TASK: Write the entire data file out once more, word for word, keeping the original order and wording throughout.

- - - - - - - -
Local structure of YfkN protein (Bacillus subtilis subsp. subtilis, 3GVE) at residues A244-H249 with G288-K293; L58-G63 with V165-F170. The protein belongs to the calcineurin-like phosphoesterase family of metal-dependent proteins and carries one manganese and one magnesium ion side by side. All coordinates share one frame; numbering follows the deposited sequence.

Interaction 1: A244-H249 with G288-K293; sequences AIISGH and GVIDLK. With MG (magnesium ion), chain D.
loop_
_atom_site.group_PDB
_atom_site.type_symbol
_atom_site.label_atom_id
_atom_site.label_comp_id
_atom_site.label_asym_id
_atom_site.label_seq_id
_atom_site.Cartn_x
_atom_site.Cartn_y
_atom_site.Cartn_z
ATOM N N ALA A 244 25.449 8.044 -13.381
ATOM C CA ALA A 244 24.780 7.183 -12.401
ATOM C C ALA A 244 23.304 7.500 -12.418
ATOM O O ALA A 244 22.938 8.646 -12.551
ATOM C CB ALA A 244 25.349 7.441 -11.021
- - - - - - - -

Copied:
Local structure of YfkN protein (Bacillus subtilis subsp. subtilis, 3GVE) at residues A244-H249 with G288-K293; L58-G63 with V165-F170. The protein belongs to the calcineurin-like phosphoesterase family of metal-dependent proteins and carries one manganese and one magnesium ion side by side. All coordinates share one frame; numbering follows the deposited sequence.

Interaction 1: A244-H249 with G288-K293; sequences AIISGH and GVIDLK. With MG (magnesium ion), chain D.
loop_
_atom_site.group_PDB
_atom_site.type_symbol
_atom_site.label_atom_id
_atom_site.label_comp_id
_atom_site.label_asym_id
_atom_site.label_seq_id
_atom_site.Cartn_x
_atom_site.Cartn_y
_atom_site.Cartn_z
ATOM N N ALA A 244 25.449 8.044 -13.381
ATOM C CA ALA A 244 24.780 7.183 -12.401
ATOM C C ALA A 244 23.304 7.500 -12.418
ATOM O O ALA A 244 22.938 8.646 -12.551
ATOM C CB ALA A 244 25.349 7.441 -11.021